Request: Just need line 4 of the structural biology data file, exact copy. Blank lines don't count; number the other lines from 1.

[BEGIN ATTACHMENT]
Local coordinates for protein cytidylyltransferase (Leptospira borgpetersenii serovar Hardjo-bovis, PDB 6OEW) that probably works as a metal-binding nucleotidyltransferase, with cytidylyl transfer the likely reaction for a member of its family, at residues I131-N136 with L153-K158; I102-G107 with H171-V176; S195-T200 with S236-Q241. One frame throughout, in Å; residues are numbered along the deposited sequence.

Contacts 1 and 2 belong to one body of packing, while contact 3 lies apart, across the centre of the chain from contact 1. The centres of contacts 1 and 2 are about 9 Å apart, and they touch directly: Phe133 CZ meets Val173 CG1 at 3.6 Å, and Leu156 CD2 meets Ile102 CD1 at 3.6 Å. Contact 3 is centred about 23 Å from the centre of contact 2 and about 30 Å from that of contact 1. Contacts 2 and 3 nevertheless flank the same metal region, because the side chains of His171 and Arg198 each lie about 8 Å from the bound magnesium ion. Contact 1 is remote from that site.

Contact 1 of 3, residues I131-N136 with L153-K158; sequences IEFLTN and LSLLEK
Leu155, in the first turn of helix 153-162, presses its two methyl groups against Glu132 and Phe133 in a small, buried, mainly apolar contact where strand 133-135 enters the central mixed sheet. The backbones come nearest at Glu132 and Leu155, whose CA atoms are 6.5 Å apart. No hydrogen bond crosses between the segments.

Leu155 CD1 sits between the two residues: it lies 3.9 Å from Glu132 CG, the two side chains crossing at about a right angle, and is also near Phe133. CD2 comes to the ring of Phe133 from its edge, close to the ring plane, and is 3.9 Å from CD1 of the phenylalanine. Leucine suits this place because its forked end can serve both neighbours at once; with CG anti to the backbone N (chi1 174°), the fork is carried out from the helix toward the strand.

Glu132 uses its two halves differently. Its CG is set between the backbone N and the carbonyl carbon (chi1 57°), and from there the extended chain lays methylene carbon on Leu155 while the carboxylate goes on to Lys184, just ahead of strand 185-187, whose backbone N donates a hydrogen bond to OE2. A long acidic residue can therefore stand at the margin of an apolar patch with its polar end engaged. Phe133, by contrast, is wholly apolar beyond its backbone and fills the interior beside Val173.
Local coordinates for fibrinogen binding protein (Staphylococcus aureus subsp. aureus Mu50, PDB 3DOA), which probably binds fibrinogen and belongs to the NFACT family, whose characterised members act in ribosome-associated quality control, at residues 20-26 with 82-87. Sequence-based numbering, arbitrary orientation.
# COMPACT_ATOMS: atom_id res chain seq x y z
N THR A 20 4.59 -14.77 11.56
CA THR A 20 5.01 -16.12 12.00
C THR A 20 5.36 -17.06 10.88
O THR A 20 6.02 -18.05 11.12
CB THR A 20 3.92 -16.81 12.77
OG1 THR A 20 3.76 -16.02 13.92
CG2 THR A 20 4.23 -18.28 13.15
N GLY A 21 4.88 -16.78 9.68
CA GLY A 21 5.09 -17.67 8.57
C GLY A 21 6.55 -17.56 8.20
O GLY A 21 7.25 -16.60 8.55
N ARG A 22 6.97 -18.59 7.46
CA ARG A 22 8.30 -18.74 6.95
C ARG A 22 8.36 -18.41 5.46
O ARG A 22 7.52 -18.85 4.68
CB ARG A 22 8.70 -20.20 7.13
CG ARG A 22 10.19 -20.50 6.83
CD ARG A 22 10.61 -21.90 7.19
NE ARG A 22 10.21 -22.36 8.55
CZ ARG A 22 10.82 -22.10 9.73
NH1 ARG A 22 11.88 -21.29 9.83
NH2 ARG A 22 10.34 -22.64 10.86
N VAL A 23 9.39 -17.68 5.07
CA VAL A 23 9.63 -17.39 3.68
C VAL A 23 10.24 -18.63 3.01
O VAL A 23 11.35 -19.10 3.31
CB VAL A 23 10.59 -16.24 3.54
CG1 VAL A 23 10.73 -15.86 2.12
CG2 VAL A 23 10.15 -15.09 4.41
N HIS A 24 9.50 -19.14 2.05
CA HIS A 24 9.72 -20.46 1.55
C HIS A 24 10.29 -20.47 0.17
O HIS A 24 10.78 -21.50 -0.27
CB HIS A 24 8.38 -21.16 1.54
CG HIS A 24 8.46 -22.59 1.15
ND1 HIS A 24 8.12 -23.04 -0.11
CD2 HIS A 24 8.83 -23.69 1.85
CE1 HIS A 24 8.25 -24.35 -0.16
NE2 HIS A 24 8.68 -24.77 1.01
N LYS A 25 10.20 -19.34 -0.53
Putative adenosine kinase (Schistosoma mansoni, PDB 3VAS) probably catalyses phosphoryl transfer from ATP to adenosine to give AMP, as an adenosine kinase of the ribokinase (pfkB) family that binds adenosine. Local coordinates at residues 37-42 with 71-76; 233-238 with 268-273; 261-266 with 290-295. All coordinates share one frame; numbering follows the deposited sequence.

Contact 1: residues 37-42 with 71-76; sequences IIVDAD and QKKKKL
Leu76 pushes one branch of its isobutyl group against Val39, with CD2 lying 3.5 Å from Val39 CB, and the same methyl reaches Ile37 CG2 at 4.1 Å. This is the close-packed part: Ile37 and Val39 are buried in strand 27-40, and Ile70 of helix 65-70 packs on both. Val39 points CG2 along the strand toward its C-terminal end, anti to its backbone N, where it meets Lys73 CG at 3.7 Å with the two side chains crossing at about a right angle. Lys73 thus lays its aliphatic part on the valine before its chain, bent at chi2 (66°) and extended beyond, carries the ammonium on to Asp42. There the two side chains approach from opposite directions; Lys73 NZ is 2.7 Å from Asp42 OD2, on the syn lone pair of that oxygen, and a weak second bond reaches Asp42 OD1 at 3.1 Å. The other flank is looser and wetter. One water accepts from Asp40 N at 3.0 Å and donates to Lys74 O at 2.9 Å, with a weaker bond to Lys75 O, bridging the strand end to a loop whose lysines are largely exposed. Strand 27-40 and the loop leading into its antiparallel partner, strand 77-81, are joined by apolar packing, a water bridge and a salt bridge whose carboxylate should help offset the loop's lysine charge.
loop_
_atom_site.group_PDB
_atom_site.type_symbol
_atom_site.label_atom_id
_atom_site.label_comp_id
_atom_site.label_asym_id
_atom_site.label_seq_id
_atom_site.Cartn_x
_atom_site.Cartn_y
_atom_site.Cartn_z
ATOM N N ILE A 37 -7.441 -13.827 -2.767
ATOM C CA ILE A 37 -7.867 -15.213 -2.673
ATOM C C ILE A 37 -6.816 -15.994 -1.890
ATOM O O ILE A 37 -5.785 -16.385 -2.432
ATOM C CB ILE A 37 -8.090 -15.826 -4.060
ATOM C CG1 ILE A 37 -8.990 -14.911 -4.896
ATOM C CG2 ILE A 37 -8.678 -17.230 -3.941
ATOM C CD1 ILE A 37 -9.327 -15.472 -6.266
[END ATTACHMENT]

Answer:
Leu155, in the first turn of helix 153-162, presses its two methyl groups against Glu132 and Phe133 in a small, buried, mainly apolar contact where strand 133-135 enters the central mixed sheet. The backbones come nearest at Glu132 and Leu155, whose CA atoms are 6.5 Å apart. No hydrogen bond crosses between the segments.